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Introducing love

Lorem Ipsum

I'm about halfway through writing my novel, "The Cloud-Capped Towers", and I have one main problem. It's incredibly cliché, I know, but the main male character is meant to find the main female character attractive and fall in love with her. Only problem is, I don't know how to introduce it without sounding like "and then they fell in love and flowers appeared in front of his eyes and he got a raging erection".

I've thought about trying to avoid the cliché by making another character, introduced a little later in the story, who Cysagh falls in love with, but the main female does as well, making her a lesbian. Or vice versa - with the main female falling in love with a man, and Cysagh doing so as well. But this would be rather unorthodox in a demi-medieval fantasy world.

Any advice would be appreciated, on either idea.


yan ya yan ya yaa iii yaaa
Hey, there's nothing wrong with a lesbian couple in a demi-medieval setting! I've done it!

...Though one half of the pair was then killed off. But not for being found out! It was just a love triangle with a Yandere. A Yandere who decided to burn down their whole village and everyone in it except for who he liked.

As you can see, I can't really help because all of my love interests either are insane or end up dead for the aaaaaaangst. But I say to use your own emotions with love to make it work. And remember: love at first sight is never entertaining anywhere other than fairy tales and bad fanfiction you're afraid to admit like.


Still loves Joltik, though!
Staff member
So... if you could just as well make the woman a lesbian and the guy fall for somebody completely different, are you sure it's actually important and relevant to the story to have anybody falling in love in the first place? Personally, I detest romantic subplots shoved in where they don't belong just for the sake of having a romance. :/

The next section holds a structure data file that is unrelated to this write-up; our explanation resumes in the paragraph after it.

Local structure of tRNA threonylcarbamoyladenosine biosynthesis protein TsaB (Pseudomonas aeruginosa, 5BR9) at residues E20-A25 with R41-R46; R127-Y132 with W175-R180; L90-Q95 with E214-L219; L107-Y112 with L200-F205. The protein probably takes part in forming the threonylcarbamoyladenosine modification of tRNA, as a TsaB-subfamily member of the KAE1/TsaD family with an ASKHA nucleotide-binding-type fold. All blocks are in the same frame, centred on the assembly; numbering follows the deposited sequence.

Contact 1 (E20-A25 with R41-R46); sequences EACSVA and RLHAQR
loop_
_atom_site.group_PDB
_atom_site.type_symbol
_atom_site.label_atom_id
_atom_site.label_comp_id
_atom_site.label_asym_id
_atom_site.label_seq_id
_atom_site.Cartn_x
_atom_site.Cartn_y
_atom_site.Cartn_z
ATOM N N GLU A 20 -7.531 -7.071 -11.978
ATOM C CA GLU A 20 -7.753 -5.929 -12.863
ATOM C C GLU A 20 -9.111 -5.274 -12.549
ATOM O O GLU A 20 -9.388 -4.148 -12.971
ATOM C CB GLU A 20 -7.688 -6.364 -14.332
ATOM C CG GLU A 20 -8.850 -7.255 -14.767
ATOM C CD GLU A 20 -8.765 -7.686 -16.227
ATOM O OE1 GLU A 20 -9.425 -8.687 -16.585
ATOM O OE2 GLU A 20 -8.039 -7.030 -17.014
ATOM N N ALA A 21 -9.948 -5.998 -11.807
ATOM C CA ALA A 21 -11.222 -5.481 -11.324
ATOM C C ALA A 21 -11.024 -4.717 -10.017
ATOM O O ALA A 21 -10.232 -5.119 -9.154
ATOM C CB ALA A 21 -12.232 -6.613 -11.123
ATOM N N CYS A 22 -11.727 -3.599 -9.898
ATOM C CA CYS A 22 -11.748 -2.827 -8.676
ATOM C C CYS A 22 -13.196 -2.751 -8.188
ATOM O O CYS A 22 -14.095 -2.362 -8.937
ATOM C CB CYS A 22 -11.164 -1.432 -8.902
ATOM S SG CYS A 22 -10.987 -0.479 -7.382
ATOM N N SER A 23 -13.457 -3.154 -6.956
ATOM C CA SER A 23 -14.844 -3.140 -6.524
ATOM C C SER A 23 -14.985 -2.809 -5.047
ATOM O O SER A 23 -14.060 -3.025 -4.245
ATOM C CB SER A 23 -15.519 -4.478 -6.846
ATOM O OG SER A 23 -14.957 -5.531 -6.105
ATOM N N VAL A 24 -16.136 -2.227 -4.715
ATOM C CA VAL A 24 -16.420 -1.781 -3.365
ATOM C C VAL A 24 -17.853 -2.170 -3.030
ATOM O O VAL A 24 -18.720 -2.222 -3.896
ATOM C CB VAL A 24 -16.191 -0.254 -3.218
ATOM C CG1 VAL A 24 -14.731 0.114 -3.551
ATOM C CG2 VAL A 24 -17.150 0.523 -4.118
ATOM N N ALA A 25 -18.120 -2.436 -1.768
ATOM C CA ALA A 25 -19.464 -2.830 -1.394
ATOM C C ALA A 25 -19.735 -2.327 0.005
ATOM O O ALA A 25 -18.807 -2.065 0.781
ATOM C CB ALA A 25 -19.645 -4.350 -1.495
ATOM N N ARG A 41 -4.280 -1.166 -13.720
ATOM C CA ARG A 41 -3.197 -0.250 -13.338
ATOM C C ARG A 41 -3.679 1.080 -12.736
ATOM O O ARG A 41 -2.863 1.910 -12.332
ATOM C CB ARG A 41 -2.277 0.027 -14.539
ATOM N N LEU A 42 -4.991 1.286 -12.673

Lorem Ipsum

No, it's very relevant to the plot - the main male character has to be lovesick and depressed by the end of the story for the whole plot to properly draw to a close.


「にがいのは いやだ」って…
Why? It sounds like you're trying to shoehorn in a romantic subplot and it doesn't sound like it's going to be remotely believable.
There's nothing wrong with adding a romantic subplot into a story if it works. It's not always shoehorning - sometimes there are a few little reasons that make the romance work. It doesn't have to be the focus of the story to make sense. In fact, I've read a lot of great books where the romance could be considered a "subplot" but where it really shines as a good example of romance and how to do it.

That being said, if the romance is badly-written and in there just for the sake of being romance, don't do it, or find a reason where it would make sense.

In the end, I just leave it to the characters to decide who they love (or don't love). For example, in my story, I knew from the beginning that Madara would like Ren (who is another boy), but I only knew late into the story that Ren would like Chouko and Madara would like Aoi as well. These were things I learned about the characters from just writing scenes with them together.